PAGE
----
Besides, people are still slightly reluctant when it comes to being told what to do by a machine. More IDC stats showed that though between 50% and 60% of users would be happy to chat to a machine or chatbot, that same demographic would also not be happy being given tailored advice generated by algorithms and machine learning.

Closing, Zink added that by 2020, top tier banks will start working towards a new model of “connected” core banking – essentially bolting on lots of APIs onto a legacy system to help it communicate with newer systems. That solution, he said, will probably have to suffice until a new generation of core banking systems become the norm.

Careless (wealthtech) whispers

Peter Schramme, Objectway’s business development chief, took to the stage to simultaneously harangue and inspire those in the room. “Wealth management is one of the least developed banking sectors when it comes to digitisation,” he said. “None of the most innovative companies in the finance industry are wealth managers.”

Yet there is some hope. Mass personalisation of services is a conclusion just around the corner. Companies will begin to create “a factory-style service for an audience of one”. Technology, Schramme added, should be like a good butler – present when needed and invisible when not. At the same time, he argued, there is no “one size fits all” solution – firms need to pick what’s right for them, and not what’s right for their competitors.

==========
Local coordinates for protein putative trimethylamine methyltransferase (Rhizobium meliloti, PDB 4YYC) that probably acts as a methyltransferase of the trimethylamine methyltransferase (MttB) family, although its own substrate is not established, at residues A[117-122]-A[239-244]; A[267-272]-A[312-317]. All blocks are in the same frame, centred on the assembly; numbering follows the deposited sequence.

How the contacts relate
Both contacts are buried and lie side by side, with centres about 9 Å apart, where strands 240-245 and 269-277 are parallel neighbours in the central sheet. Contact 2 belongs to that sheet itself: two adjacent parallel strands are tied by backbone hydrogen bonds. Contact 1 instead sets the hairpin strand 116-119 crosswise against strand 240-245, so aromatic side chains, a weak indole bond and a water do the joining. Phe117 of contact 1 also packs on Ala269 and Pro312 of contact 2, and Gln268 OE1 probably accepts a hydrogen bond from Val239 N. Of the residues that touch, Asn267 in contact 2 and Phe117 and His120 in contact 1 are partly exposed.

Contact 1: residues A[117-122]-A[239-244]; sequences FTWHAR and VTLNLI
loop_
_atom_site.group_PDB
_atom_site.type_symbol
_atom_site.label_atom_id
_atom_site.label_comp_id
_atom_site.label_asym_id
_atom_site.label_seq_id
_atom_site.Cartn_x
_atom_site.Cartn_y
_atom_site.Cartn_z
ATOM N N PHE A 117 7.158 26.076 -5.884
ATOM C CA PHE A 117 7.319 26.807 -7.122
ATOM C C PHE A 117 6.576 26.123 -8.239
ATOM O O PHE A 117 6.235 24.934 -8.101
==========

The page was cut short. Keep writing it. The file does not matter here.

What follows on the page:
Alberto Cuccu, chief product officer at Objectway, picked up from there. The firm, he said, aims to serve both traditional players and new challengers. It’s not just enough to go by the numbers anymore – companies need to understand that a new paradigm is here to stay: aiming to make a positive impact on their client’s lives.

Almost before anyone could say “but isn’t that a given?”, James Brown, head of client services at Compeer, conducted a stats attack to keep people awake prior to lunch. 67% of wealth managers in the UK target a growth in assets of 15% per year, while 90% believe they can achieve this growth without affecting profits in any way. Compeer reckons that only around 40% of them actually have a sustainable model in place.

When it comes to that aforementioned “new paradigm” they’re falling behind as well. 30% of those contacted b Compeer didn’t measure their client centricity in any meaningful way. 50% ran surveys, arguably the most basic of feedback vectors, and only conducted them once every one or two years. Despite that, 100% said that delivering an end-to-end customer service was crucial. It’s enough to make you use the shrug emoji.

Rhyme and reason